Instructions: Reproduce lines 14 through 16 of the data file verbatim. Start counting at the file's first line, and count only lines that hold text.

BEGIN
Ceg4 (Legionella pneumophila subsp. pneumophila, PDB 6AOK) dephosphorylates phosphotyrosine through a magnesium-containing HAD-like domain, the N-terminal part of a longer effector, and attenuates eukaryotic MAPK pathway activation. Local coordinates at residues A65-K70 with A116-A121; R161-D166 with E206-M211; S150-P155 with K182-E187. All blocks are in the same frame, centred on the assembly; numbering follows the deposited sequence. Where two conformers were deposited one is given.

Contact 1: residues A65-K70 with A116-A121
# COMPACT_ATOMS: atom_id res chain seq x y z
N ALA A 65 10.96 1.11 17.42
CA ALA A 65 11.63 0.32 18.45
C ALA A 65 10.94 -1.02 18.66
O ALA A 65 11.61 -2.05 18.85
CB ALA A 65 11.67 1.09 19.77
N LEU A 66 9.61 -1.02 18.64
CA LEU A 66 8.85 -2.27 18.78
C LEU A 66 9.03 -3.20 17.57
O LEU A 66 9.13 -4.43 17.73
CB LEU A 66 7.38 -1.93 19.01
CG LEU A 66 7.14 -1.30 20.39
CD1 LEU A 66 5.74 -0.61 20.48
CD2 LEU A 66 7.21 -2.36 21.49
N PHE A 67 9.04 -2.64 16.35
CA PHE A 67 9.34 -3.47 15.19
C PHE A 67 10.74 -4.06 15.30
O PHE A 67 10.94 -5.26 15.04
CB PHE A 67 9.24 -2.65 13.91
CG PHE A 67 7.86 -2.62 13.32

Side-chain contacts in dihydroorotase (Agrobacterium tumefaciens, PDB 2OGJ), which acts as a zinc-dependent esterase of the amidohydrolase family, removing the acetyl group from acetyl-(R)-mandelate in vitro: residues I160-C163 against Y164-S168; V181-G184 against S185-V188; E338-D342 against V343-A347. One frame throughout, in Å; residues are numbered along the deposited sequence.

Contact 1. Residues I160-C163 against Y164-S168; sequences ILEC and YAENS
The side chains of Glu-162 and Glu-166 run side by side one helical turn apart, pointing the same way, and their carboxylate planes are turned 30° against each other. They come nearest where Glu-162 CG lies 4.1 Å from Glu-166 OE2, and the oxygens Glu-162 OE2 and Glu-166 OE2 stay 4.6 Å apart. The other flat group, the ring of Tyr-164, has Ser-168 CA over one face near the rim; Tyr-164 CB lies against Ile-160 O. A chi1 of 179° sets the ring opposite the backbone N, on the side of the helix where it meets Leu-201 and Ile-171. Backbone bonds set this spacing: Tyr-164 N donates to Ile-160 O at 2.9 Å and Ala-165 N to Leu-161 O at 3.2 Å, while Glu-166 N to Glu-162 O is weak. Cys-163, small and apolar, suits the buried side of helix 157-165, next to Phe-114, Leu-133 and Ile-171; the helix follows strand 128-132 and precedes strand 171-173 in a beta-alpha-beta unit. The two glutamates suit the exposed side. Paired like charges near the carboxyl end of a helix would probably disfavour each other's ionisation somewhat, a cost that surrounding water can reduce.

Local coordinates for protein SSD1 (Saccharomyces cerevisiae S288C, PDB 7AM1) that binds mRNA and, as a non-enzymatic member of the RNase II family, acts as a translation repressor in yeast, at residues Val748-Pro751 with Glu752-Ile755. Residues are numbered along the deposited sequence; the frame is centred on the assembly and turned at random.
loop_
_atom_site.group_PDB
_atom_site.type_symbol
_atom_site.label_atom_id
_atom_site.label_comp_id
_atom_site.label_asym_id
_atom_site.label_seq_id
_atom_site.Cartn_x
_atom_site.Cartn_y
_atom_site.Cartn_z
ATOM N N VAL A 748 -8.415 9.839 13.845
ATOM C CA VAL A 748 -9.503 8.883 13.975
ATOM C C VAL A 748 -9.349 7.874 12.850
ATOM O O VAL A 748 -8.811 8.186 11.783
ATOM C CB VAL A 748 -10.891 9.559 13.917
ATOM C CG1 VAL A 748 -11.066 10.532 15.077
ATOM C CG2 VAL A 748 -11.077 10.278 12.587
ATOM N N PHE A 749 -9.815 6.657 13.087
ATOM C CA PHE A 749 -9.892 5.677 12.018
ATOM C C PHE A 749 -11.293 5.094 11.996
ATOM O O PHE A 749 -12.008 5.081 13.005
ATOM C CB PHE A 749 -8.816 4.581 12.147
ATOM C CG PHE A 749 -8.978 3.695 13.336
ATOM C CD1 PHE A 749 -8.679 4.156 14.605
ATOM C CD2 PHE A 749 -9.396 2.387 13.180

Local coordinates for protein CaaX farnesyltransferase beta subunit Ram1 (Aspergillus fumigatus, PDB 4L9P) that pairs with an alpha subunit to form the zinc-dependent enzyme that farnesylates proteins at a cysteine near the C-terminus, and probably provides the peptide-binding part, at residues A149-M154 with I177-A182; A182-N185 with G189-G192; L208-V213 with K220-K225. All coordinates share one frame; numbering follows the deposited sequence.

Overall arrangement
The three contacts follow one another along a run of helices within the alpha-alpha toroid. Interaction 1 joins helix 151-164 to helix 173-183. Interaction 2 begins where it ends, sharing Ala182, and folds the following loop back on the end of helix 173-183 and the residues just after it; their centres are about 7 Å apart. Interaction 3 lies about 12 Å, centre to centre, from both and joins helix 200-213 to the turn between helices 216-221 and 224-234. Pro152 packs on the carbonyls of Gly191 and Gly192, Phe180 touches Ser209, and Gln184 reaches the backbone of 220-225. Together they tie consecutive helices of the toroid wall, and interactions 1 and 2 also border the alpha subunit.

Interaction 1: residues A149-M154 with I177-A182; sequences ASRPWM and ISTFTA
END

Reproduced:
CG LEU A 66 7.14 -1.30 20.39
CD1 LEU A 66 5.74 -0.61 20.48
CD2 LEU A 66 7.21 -2.36 21.49